The future of travel may feel uncertain right now, but one thing is for sure: when the world re-opens, it's time to go green. Here are some inspirational ideas to make your adventures more responsible...
It may seem strange to think about travelling green, when the world isn't travelling at all.
That said, we now have some time to reflect on our travel habits, to think about where - and how - we explore the world when it re-opens.
Discover our top tips for going green at every stage of your journey: planning, preparing, getting there, enjoying the trip and arriving home.
When planning your journey let your conscience be your guide; choose somewhere with a green ethos. Do your research.
Is there a public transport system, a cycle network, local food markets or volunteer programmes? There are an increasing number of destinations working to become more eco-friendly.
In 2016, France became the first country in the world to announce a total ban on the manufacture and sale of single-use plastic cups, cutlery, plates and takeaway boxes by 2020.
Finland’s ‘Be more like a Finn’ campaign and New Zealand’s ‘Tiaki Promise’ both encourage visitors to make a pledge to respect the country’s nature, culture and inhabitants during their stay.
Meanwhile, Iceland’s ‘Kranavatn Challenge’ gave the country’s tap water a luxury branding to give people an incentive to save on plastic bottled water and drink running water instead.
Unfortunately, though, the more a destination is promoted, the more people tend to flock to it. In order to avoid overburdening popular places, try to buck the trend or travel out of season.
The heavier planes and trains are, the more fuel they use, so why not lend a helping hand by only taking what’s necessary.
When laying out your clothes, think about how you can adapt outfits to wear again. Take a reusable water bottle and coffee cup, as well as recyclable shopping bags.
Packing your toiletry bag is key, too. Reduce plastic waste by taking a bamboo toothbrush. Decant products such as shampoo and conditioner into reusable bottles to save on plastic or – even better – use a shampoo bar. If you do have to take liquids in plastic bottles, take them home afterwards to reuse.
Try to ensure all your products are biodegradable and check your sunscreen is reef safe so you’re not polluting the environment.
Make sure your home isn’t wasting energy while you’re away. Unplug all your electronics – just not your fridge or freezer – or ensure switches are off.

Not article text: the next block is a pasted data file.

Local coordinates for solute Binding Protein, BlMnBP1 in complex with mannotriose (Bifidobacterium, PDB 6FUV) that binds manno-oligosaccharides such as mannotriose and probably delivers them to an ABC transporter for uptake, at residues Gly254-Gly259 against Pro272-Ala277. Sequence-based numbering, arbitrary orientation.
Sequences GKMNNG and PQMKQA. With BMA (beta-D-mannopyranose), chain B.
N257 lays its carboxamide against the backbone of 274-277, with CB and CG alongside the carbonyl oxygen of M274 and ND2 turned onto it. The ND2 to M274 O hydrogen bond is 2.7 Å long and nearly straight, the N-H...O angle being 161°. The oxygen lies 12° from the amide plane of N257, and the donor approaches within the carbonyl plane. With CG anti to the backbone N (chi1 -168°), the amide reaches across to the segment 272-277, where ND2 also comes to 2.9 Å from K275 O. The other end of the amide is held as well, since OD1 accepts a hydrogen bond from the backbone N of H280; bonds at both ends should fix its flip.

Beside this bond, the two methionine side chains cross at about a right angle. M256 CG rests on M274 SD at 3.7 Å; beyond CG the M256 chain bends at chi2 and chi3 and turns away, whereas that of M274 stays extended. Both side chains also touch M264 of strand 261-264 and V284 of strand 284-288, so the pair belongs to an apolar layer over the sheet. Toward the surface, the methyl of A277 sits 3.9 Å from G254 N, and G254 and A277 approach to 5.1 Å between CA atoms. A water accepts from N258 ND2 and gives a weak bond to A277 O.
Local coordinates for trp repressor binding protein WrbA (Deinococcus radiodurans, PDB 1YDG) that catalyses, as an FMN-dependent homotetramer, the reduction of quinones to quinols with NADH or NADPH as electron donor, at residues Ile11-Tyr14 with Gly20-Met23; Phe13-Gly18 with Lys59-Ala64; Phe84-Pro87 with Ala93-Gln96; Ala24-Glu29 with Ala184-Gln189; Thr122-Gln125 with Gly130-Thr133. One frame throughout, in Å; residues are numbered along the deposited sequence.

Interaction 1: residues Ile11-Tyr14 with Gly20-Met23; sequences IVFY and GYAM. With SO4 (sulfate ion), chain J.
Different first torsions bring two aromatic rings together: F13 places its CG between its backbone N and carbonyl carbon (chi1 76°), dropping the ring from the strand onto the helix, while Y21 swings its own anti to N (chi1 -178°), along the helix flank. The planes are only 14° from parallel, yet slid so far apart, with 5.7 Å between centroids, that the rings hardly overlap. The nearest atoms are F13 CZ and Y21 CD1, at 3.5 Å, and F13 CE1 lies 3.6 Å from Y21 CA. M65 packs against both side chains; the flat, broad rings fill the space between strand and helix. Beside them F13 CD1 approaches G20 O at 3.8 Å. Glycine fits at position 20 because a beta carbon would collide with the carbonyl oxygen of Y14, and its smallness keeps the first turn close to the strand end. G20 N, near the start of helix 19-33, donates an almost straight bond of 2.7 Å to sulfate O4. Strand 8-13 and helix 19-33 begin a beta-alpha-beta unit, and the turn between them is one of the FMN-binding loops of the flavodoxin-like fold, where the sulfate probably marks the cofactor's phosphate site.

You can also turn down the thermostat as there’s no point keeping the temperature high while you’re not around. If you have a newspaper or magazine delivered to your house, why not suspend the service for the time you’re away to save on paper and delivery?
Finally, make sure you’ve recycled everything. If you’re packing new toiletries or medication, leave any packaging at home.
Land waste in foreign countries can be problematic so it’s best to reduce the amount of waste you produce abroad. It may not be as easy to recycle overseas as it is in the UK and you don’t want to add to a landfill.
If you’re travelling by plane, spend a little more money and fly direct. Taking off and landing actually uses more fuel than being in the air.
It may be more expensive, but it’s quicker, easier – and just think of your carbon footprint! Many airlines now offer the option to off set your CO2 emissions during booking or at the airport, too.
If you’re flying, why not choose an IATA (International Air Transport Association) member airline that offers carbon offset programmes.
A growing number of airlines are looking to make their services greener, from plastic on board to the fuel they use. Hi Fly, Norwegian, Scandinavian Airlines, easyJet and Emirates are among them.
There’s plenty that air passengers can do to help while they’re on board, too.
If you want to reduce plastic waste, say no to headphones and blankets in plastic wrapping, bring your own reusable bottle and possibly even a bamboo spork.
If you’re on a shorter flight, you could save money and take your own food.
Trains may be slower, but they could save you money and lower your carbon footprint, especially if you choose an electric or even hydro- powered train instead of a diesel one (again do your research – some slower trains may be more energy- efficient).
A trip from London to Ljubljana, Slovenia, emits 42kg per passenger by train compared to approximately 268kg by plane according to EcoPassenger, who operate an online calculator that compares the impact of different transport options.